A low percentage may be related to the use of options other than a doctor's office. In the territories, a nurse practitioner is often used as the first point of medical contact, rather than a medical doctor.
Data on the use of different types of regular places of care is limited, as this is not tracked in the CCHS. In 2008, according to the Canadian Survey of Experiences With Primary Health Care, 91% of adults reported that they have a regular place they usually go to if they are sick or need advice about their health. Most reported this to be a doctor's office (clinic or practice) (78%), while 17% went to a walk-in clinic, centre local de services communautaires (CLSC) or community health centre (CHC).
Where use of clinics, CLSCs and CHCs as regular places of care is high, a relatively low percentage having a regular medical doctor might not reflect poor access to primary care.
Individuals may also have a nurse practitioner as their regular primary care provider and not have a regular medical doctor.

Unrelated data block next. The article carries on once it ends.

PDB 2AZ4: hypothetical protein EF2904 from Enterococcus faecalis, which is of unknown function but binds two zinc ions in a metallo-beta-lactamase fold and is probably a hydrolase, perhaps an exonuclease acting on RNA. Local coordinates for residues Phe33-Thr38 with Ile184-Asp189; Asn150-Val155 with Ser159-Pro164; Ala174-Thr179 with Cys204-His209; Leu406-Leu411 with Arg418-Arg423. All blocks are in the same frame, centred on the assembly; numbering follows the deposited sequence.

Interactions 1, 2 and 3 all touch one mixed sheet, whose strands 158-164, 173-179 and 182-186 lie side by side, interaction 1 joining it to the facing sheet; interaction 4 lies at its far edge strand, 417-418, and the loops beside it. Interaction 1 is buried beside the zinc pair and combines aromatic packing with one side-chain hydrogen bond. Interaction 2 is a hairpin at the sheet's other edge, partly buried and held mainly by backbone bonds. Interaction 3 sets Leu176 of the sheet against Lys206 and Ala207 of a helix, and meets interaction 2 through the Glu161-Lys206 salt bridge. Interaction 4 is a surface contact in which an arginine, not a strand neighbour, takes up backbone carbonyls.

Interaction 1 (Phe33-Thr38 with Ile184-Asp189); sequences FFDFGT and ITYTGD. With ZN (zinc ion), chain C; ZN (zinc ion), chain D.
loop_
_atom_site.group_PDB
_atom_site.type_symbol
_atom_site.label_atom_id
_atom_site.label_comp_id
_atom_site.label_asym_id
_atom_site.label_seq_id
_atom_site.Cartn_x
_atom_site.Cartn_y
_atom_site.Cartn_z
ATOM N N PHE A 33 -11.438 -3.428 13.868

An age-standardized estimate is also reported for the provinces/territories (using the direct method, standard Canadian population 1996) in CANSIM Table 105-0503This indicator is calculated based on 2 years of pooled data from 2015 and 2016.
Data for Ontario's local health integration networks and British Columbia's regional health authorities was received from Statistics Canada through custom tabulation requests:
Source: Statistics Canada. Selected CCHS Indicators for Ontario by Local Health Integration Network, 2015–2016. February 27, 2018. Reproduced and distributed on an "as is" basis with the permission of Statistics Canada.
Source: Statistics Canada. Selected CCHS Indicators for British Columbia by Regional Health Authority, 2015–2016. March 12, 2018. Reproduced and distributed on an "as is" basis with the permission of Statistics Canada.
Indicator results are also available onin